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Science
Vol. 324 no. 5930 pp. 1035-1044
DOI: 10.1126/science.1172257
  • Research Article

The Genetic Structure and History of Africans and African Americans

  1. Scott M. Williams18
  1. 1Department of Biology, University of Maryland, College Park, MD 20742, USA.
  2. 2Departments of Genetics and Biology, University of Pennsylvania, Philadelphia, PA 19104, USA.
  3. 3Independent researcher, Sharon, CT 06069, USA.
  4. 4Department of History, University of California, Los Angeles, CA 90095, USA.
  5. 5Dipartimento di Biologia ed Evoluzione, Università di Ferrara, 44100 Ferrara, Italy.
  6. 6UMR 208, IRD-MNHN, Musée de l’Homme, 75116 Paris, France.
  7. 7Ministère de la Recherche Scientifique et de l’Innovation, BP 1457, Yaoundé, Cameroon.
  8. 8Malaria Research and Training Center, University of Bamako, Bamako, Mali.
  9. 9Department of Molecular Biology, Institute of Endemic Diseases, University of Khartoum, 15-13 Khartoum, Sudan.
  10. 10Department of Pathology, Faculty of Health Sciences, University of Stellenbosch, Tygerberg 7505, South Africa.
  11. 11Department of Biochemistry, Muhimbili University of Health and Allied Sciences, Dar es Salaam, Tanzania.
  12. 12Departments of Genetics and Community and Family Medicine, Dartmouth Medical School, Lebanon, NH 03756, USA.
  13. 13Kenya Medical Research Institute, Center for Biotechnology Research and Development, 54840-00200 Nairobi, Kenya.
  14. 14Division of Human Genetics, Faculty of Health Sciences, University of Stellenbosch, Tygerberg 7505, South Africa.
  15. 15Laboratory of Genomic Diversity, National Cancer Institute, Frederick, MD 21702, USA.
  16. 16International Biomedical Research in Africa, Abuja, Nigeria.
  17. 17Marshfield Clinic Research Foundation, Marshfield, WI 54449, USA.
  18. 18Department of Molecular Physiology and Biophysics, Center for Human Genetics Research, Vanderbilt University, Nashville, TN 37232, USA.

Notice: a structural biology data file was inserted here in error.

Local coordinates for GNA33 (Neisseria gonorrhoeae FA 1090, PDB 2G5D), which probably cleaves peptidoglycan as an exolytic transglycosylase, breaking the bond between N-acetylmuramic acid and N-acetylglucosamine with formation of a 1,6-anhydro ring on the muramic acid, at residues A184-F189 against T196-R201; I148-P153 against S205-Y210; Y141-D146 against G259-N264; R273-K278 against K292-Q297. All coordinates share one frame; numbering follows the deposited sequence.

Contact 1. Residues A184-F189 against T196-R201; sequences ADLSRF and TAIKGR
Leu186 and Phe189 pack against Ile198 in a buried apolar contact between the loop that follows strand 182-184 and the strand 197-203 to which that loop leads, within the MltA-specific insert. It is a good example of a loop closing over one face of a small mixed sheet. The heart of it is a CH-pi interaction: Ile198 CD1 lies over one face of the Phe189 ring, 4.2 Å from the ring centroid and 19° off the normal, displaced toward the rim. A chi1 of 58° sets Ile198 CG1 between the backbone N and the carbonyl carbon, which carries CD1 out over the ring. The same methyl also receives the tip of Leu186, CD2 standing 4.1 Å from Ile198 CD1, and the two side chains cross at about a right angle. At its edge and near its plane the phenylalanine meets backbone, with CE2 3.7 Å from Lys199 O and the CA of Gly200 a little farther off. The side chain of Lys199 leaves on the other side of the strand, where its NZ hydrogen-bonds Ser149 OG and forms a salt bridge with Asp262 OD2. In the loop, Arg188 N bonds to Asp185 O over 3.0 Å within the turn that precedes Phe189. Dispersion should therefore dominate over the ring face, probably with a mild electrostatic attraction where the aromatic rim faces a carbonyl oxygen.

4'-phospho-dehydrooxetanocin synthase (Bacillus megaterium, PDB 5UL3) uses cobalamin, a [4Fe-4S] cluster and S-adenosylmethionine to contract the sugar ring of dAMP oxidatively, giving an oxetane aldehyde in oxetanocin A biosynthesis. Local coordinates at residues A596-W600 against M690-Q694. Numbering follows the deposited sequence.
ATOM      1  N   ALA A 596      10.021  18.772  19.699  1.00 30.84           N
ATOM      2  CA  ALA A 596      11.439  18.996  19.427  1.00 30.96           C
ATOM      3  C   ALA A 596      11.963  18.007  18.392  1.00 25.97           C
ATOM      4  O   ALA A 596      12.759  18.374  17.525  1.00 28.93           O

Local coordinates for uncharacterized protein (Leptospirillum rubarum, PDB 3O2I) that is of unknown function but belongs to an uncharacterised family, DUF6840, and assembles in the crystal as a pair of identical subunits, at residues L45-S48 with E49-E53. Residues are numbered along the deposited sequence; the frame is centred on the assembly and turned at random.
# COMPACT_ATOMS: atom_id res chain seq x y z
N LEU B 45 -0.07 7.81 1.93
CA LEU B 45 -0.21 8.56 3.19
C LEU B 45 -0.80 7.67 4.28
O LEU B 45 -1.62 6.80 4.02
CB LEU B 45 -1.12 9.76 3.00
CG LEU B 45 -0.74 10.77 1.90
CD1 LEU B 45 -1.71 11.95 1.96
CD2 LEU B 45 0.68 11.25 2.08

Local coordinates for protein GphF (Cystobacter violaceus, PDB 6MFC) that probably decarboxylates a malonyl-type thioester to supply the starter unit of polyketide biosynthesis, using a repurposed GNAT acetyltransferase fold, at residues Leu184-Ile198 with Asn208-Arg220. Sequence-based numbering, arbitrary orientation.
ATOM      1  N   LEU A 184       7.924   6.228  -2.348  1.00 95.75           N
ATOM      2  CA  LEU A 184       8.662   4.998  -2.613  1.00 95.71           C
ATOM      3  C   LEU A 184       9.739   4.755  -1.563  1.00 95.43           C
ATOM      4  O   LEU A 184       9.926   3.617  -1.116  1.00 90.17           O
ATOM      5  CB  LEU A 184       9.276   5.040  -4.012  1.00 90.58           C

1. *To whom correspondence should be addressed. E-mail: tishkoff{at}mail.med.upenn.edu

Abstract

Africa is the source of all modern humans, but characterization of genetic variation and of relationships among populations across the continent has been enigmatic. We studied 121 African populations, four African American populations, and 60 non-African populations for patterns of variation at 1327 nuclear microsatellite and insertion/deletion markers. We identified 14 ancestral population clusters in Africa that correlate with self-described ethnicity and shared cultural and/or linguistic properties. We observed high levels of mixed ancestry in most populations, reflecting historical migration events across the continent. Our data also provide evidence for shared ancestry among geographically diverse hunter-gatherer populations (Khoesan speakers and Pygmies). The ancestry of African Americans is predominantly from Niger-Kordofanian (~71%), European (~13%), and other African (~8%) populations, although admixture levels varied considerably among individuals. This study helps tease apart the complex evolutionary history of Africans and African Americans, aiding both anthropological and genetic epidemiologic studies.

  • Present address: Department of Evolutionary Genetics, Max Planck Institute for Evolutionary Biology, 24306 Plön, Germany.

  • These authors contributed equally to this work.

  • § These authors contributed equally to this work.

  • || Present address: Department of Internal Medicine, Ohio State University, Columbus, OH 43210, USA.

  • Present address: Office of Research and Development, National Center for Computational Toxicology, U.S. Environmental Protection Agency, Research Triangle Park, NC 27711, USA.

  • # Present address: College of Education, University of Maryland, College Park, MD 20742, USA.

  • Received for publication 13 February 2009.
  • Accepted for publication 17 April 2009.